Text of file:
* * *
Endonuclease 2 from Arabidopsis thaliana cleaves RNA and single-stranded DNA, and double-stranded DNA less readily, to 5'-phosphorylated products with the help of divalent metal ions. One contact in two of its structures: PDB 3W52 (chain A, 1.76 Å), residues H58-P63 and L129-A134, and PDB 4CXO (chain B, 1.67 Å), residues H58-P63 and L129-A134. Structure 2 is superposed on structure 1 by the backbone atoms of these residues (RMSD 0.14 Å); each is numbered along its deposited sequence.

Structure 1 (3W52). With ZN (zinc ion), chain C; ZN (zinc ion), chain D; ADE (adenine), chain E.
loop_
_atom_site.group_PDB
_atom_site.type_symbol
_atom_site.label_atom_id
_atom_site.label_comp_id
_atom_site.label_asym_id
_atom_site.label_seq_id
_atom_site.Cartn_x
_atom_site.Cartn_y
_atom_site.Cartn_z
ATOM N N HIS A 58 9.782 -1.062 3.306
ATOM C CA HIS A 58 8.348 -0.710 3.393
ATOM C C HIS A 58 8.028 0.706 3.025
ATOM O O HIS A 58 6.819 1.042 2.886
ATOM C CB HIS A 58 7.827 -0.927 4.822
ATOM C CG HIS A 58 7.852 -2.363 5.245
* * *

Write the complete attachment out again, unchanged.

Endonuclease 2 from Arabidopsis thaliana cleaves RNA and single-stranded DNA, and double-stranded DNA less readily, to 5'-phosphorylated products with the help of divalent metal ions. One contact in two of its structures: PDB 3W52 (chain A, 1.76 Å), residues H58-P63 and L129-A134, and PDB 4CXO (chain B, 1.67 Å), residues H58-P63 and L129-A134. Structure 2 is superposed on structure 1 by the backbone atoms of these residues (RMSD 0.14 Å); each is numbered along its deposited sequence.

Structure 1 (3W52). With ZN (zinc ion), chain C; ZN (zinc ion), chain D; ADE (adenine), chain E.
loop_
_atom_site.group_PDB
_atom_site.type_symbol
_atom_site.label_atom_id
_atom_site.label_comp_id
_atom_site.label_asym_id
_atom_site.label_seq_id
_atom_site.Cartn_x
_atom_site.Cartn_y
_atom_site.Cartn_z
ATOM N N HIS A 58 9.782 -1.062 3.306
ATOM C CA HIS A 58 8.348 -0.710 3.393
ATOM C C HIS A 58 8.028 0.706 3.025
ATOM O O HIS A 58 6.819 1.042 2.886
ATOM C CB HIS A 58 7.827 -0.927 4.822
ATOM C CG HIS A 58 7.852 -2.363 5.245